Prosecutors are suspicious about a swimming pool flood a Mar-a-Lago that destroyed video logs and other evidence related to the classified documents case.
While it’s unclear if the room was intentionally flooded or if it happened by mistake, the incident occurred amid a series of events that federal prosecutors found suspicious.
At least one witness has been asked by prosecutors about the flooded server room as part of the federal investigation into Trump’s handling of classified documents, according to one of the sources.
The incident, which has not been previously reported, came roughly two months after the FBI retrieved hundreds of classified documents from the Florida residence and as prosecutors obtained surveillance footage to track how White House records were moved around the resort. Prosecutors have been examining any effort to obstruct the Justice Department’s investigation after Trump received a subpoena in May 2022 for classified documents.
What a coincidence. The room where all of the video logs for the resort were kept just so happened to flood two months after the FBI searched Mar-a-Lago and seized hundreds of classified documents.
Trump Has A History Of Destroying Documents With Water
As president, Trump reportedly flushed documents down the toilet when he was done reading them, which is an illegal act that could be a felony.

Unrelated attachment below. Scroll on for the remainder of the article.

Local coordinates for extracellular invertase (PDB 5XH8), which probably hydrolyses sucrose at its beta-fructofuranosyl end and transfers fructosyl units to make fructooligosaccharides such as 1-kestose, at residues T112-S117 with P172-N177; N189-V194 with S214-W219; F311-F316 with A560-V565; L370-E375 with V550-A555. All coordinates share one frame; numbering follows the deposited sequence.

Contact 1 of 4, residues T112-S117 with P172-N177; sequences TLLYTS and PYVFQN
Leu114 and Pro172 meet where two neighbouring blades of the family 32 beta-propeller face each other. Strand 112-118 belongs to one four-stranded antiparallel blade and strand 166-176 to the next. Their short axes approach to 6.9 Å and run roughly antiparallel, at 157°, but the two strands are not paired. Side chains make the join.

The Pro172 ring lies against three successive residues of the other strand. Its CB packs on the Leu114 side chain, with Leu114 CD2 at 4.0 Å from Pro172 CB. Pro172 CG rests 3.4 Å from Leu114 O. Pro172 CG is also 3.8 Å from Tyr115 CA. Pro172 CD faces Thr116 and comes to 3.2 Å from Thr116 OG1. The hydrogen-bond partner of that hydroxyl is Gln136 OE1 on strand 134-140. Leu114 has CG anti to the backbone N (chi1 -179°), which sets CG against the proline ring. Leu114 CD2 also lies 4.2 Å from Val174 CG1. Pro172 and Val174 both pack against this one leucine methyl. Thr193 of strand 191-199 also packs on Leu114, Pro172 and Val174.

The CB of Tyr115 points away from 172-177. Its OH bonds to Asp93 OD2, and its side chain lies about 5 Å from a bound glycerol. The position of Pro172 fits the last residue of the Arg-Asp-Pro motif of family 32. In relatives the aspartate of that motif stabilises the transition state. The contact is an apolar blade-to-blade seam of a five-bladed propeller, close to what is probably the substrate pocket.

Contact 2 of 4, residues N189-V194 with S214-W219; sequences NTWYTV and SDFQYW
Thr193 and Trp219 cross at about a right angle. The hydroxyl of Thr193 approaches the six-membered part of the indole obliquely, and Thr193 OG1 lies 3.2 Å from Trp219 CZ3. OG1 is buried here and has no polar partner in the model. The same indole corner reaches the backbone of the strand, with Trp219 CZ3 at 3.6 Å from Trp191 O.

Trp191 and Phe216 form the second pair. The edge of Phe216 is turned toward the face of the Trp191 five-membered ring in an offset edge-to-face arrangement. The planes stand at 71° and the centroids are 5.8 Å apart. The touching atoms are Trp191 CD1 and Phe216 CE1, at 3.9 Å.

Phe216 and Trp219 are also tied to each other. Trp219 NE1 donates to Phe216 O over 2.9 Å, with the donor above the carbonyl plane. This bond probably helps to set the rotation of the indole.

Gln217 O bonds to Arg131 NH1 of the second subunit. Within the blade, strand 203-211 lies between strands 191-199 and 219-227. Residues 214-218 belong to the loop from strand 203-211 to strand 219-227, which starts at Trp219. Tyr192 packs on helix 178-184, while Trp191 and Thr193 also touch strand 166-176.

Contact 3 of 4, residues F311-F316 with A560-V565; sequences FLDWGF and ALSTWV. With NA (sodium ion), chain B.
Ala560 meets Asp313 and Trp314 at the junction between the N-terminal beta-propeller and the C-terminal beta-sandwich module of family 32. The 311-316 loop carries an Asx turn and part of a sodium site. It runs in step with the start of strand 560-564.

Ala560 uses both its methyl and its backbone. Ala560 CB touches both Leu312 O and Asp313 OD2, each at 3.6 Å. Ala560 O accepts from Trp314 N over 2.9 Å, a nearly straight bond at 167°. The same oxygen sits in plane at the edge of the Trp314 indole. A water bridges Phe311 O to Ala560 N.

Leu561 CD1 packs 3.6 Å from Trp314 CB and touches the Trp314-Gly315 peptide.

Since an entire video surveillance room is too big to fit down a toilet, Trump may have ordered other steps to be taken to destroy evidence. The CNN story does not mention any other rooms that were flooded during the swimming pool incident, so the idea that the only flooded room was one that potentially contained evidence against Trump should raise the suspicions of prosecutors.
The Trump Organization also has a long history of destroying evidence, so this behavior would not be new or unique.
If Donald Trump ordered the destruction of evidence, it could be one more charge added to the list against him by the Department of Justice.
Jason is the managing editor. He is also a White House Press Pool and a Congressional correspondent for PoliticusUSA. Jason has a Bachelor’s Degree in Political Science. His graduate work focused on public policy, with a specialization in social reform movements.
Awards and Professional Memberships
Member of the Society of Professional Journalists and The American Political Science Association